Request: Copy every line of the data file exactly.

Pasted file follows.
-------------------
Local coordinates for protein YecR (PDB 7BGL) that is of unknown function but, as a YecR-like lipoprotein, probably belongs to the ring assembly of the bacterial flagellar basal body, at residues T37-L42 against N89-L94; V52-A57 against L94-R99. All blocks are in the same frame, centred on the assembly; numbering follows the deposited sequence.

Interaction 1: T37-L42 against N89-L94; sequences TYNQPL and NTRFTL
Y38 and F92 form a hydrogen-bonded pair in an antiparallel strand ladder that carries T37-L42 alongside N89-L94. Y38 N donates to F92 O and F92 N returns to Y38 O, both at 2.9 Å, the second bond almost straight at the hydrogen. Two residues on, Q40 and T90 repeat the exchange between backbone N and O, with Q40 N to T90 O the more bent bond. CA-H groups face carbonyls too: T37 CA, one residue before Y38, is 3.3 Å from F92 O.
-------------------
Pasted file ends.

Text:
Local coordinates for protein YecR (PDB 7BGL) that is of unknown function but, as a YecR-like lipoprotein, probably belongs to the ring assembly of the bacterial flagellar basal body, at residues T37-L42 against N89-L94; V52-A57 against L94-R99. All blocks are in the same frame, centred on the assembly; numbering follows the deposited sequence.

Interaction 1: T37-L42 against N89-L94; sequences TYNQPL and NTRFTL
Y38 and F92 form a hydrogen-bonded pair in an antiparallel strand ladder that carries T37-L42 alongside N89-L94. Y38 N donates to F92 O and F92 N returns to Y38 O, both at 2.9 Å, the second bond almost straight at the hydrogen. Two residues on, Q40 and T90 repeat the exchange between backbone N and O, with Q40 N to T90 O the more bent bond. CA-H groups face carbonyls too: T37 CA, one residue before Y38, is 3.3 Å from F92 O.